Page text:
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U.S. EPA, TRIBAL EPA INSPECT GAS STATIONS ON SAN CARLOS APACHE LANDS FOR UNDERGROUND FUEL TANK VIOLATIONS
Release Date: 8/8/1997
Contact Information: Dave Schmidt, U.S. EPA (415) 744-1578, Mary K. Stevens, San Carlos Apache Tribal EPA, (520) 475-2218
(San Francisco) -- The U.S. Environmental Protection Agency (U.S. EPA) and the San Carlos Apache Tribal EPA today announced they have inspected nine underground fuel tank facilities on San Carlos Apache Indian lands in Arizona and alerted owners and operators to regulations requiring them to take immediate action to prevent leaks that could endanger groundwater. The inspectors also put tank owners and operators on notice that they must also upgrade older tanks to meet U.S. EPA safety standards by December 22, 1998.
"Compliance with underground storage tank regulations is crucial to preventing groundwater and soil contamination from leaking underground tanks," said Julie Anderson, U.S. EPA's waste management division director. "Fuel tank owners and operators who violate these regulations put water supplies at risk and often create costly cleanup problems to deal with in the future. If they fail to comply, tank owners will not only have to pay monetary penalties, but also pay for any necessary soil testing and cleanup of contaminated soil or groundwater."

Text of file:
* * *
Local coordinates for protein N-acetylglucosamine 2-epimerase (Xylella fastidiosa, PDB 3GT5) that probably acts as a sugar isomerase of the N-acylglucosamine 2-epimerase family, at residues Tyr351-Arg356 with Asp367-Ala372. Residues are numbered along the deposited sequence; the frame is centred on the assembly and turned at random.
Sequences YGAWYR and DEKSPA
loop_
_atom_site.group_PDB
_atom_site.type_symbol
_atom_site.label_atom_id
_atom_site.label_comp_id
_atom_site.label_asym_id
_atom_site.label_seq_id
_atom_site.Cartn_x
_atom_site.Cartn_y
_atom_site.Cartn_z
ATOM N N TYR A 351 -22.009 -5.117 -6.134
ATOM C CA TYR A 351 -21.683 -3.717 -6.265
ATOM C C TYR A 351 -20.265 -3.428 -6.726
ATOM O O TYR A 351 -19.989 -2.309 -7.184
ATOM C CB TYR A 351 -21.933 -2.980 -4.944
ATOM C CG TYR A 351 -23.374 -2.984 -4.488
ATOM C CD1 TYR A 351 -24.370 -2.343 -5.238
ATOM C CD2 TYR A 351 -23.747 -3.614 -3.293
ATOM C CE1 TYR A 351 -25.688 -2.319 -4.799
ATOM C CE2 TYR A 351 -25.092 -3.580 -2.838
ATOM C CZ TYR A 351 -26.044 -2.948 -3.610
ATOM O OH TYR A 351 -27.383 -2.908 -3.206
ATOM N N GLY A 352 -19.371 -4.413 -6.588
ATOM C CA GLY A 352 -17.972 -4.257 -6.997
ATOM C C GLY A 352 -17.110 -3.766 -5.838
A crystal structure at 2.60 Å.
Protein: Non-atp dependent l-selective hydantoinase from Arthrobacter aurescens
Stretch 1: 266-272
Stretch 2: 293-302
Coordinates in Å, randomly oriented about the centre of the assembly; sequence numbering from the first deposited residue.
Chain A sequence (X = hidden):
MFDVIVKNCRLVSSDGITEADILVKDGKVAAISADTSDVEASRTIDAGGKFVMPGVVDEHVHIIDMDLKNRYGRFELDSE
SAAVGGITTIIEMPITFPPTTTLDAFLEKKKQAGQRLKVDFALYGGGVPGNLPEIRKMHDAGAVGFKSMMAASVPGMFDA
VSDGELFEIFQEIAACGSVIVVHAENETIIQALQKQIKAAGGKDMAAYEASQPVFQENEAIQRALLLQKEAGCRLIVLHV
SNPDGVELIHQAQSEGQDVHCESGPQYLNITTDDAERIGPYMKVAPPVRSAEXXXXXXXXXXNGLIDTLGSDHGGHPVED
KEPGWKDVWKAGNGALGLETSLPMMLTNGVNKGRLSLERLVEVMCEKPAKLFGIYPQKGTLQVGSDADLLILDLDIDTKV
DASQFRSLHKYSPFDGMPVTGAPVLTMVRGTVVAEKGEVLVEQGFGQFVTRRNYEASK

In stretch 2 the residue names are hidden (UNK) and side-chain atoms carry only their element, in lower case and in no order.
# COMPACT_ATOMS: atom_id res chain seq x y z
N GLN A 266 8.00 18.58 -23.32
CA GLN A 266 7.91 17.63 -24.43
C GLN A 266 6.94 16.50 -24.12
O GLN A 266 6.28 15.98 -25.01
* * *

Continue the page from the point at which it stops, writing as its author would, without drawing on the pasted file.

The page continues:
The facilities inspected included five owned or operated by the Bureau of Indian Affairs (BIA), three owned by the San Carlos Apache Tribe, and one privately owned. The BIA facilities were the BIA San Carlos Police Department and Forestry Department fuel tanks, the Coolidge Dam Maintenance Yard, and disused tanks at the San Carlos Airstrip and the former BIA fire station. The tribe-owned facilities were the Peridot Texaco, the San Carlos Lake Development Store, and Haralson's Bylas Texaco. Bill Connor Auto Service was also inspected.
The U.S. EPA and San Carlos Apache EPA instructed owners and operators to comply with the regulations by regularly conducting leak detection tests, monitoring inventory of fuel in each tank, properly closing tanks that are no longer used, and taking other required leak prevention measures. The inspectors also explained that all underground fuel tanks installed before 1988 must be upgraded to meet U.S. EPA standards for corrosion, spill, and overfill protection by December 22, 1998 -- only 16 months away. The inspectors found that the tank owners were very receptive to learning about underground storage tank (UST) requirements.
U.S. EPA's inspection program is designed to quickly bring UST facilities into compliance with federal UST rules. Owners and operators who do not comply are subject to citations with penalties ranging from $50 to $300 per violation. If the violations continue, much stiffer penalties
can be imposed: up to $11,000 per day per violation. U.S. EPA and the San Carlos Apache EPA will return for future inspections, and work together to ensure compliance with UST regulations. During the months of August and October of this year, U.S. EPA will again visit tribal lands to conduct informational workshops about UST leak detection and the 1998 upgrade requirements.